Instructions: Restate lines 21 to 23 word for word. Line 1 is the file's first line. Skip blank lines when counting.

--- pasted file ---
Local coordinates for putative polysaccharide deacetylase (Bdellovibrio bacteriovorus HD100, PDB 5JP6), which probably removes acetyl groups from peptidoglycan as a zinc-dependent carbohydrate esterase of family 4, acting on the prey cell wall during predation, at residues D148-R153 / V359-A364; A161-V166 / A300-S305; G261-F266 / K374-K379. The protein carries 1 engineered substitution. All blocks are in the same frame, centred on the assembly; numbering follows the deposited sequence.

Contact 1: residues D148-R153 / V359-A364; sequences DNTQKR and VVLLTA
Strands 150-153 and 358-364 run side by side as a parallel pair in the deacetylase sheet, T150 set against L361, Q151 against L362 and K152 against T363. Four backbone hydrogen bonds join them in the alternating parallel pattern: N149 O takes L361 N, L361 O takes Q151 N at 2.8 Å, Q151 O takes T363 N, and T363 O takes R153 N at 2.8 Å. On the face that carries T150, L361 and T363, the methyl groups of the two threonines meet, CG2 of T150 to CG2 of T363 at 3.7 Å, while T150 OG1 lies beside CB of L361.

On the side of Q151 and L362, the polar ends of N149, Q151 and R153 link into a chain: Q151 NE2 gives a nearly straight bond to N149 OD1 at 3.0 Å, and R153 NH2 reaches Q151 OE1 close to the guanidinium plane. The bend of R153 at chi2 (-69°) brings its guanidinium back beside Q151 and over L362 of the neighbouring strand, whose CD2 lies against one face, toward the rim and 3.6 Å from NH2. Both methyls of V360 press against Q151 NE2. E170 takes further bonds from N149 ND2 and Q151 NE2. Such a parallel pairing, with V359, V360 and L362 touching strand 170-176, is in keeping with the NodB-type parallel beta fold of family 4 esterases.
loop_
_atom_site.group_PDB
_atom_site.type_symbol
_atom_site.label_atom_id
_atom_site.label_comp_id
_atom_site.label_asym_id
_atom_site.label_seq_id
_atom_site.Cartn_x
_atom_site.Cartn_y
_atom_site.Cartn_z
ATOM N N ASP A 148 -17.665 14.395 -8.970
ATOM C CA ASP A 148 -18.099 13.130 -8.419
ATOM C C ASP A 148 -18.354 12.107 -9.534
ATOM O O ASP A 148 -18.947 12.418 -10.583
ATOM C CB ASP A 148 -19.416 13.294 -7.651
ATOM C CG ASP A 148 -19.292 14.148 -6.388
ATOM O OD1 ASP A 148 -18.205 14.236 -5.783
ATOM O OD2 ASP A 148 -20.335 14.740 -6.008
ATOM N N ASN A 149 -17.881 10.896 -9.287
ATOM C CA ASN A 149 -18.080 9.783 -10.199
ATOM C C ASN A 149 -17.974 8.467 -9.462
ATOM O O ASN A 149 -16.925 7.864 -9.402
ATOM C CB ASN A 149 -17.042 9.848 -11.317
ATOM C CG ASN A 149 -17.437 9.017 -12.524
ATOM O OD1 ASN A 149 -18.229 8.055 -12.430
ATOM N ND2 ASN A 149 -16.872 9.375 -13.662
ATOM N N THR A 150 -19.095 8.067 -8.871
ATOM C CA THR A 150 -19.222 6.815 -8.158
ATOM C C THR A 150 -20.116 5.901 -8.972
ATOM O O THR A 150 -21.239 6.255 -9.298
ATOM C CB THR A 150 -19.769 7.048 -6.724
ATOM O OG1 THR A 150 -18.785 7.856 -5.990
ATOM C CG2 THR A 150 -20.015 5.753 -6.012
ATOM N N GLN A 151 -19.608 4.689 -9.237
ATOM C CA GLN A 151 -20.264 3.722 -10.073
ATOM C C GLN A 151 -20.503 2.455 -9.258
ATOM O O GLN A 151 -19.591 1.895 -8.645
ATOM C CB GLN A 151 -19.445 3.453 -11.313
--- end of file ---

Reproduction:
ATOM O OD1 ASP A 148 -18.205 14.236 -5.783
ATOM O OD2 ASP A 148 -20.335 14.740 -6.008
ATOM N N ASN A 149 -17.881 10.896 -9.287